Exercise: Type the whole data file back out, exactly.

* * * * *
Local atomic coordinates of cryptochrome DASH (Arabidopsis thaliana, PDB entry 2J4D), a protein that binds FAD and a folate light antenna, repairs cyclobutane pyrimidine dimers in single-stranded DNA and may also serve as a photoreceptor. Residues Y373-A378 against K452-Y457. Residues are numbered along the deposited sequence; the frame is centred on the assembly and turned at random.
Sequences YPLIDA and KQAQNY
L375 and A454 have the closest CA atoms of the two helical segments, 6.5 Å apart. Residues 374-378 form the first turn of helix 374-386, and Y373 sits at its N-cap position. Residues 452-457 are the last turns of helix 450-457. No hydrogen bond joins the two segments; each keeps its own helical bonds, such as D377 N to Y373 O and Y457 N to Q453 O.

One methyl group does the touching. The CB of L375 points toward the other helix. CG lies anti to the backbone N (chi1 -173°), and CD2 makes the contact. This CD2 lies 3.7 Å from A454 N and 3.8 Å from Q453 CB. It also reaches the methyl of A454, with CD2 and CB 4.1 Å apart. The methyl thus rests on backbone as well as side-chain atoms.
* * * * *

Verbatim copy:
Local atomic coordinates of cryptochrome DASH (Arabidopsis thaliana, PDB entry 2J4D), a protein that binds FAD and a folate light antenna, repairs cyclobutane pyrimidine dimers in single-stranded DNA and may also serve as a photoreceptor. Residues Y373-A378 against K452-Y457. Residues are numbered along the deposited sequence; the frame is centred on the assembly and turned at random.
Sequences YPLIDA and KQAQNY
L375 and A454 have the closest CA atoms of the two helical segments, 6.5 Å apart. Residues 374-378 form the first turn of helix 374-386, and Y373 sits at its N-cap position. Residues 452-457 are the last turns of helix 450-457. No hydrogen bond joins the two segments; each keeps its own helical bonds, such as D377 N to Y373 O and Y457 N to Q453 O.

One methyl group does the touching. The CB of L375 points toward the other helix. CG lies anti to the backbone N (chi1 -173°), and CD2 makes the contact. This CD2 lies 3.7 Å from A454 N and 3.8 Å from Q453 CB. It also reaches the methyl of A454, with CD2 and CB 4.1 Å apart. The methyl thus rests on backbone as well as side-chain atoms.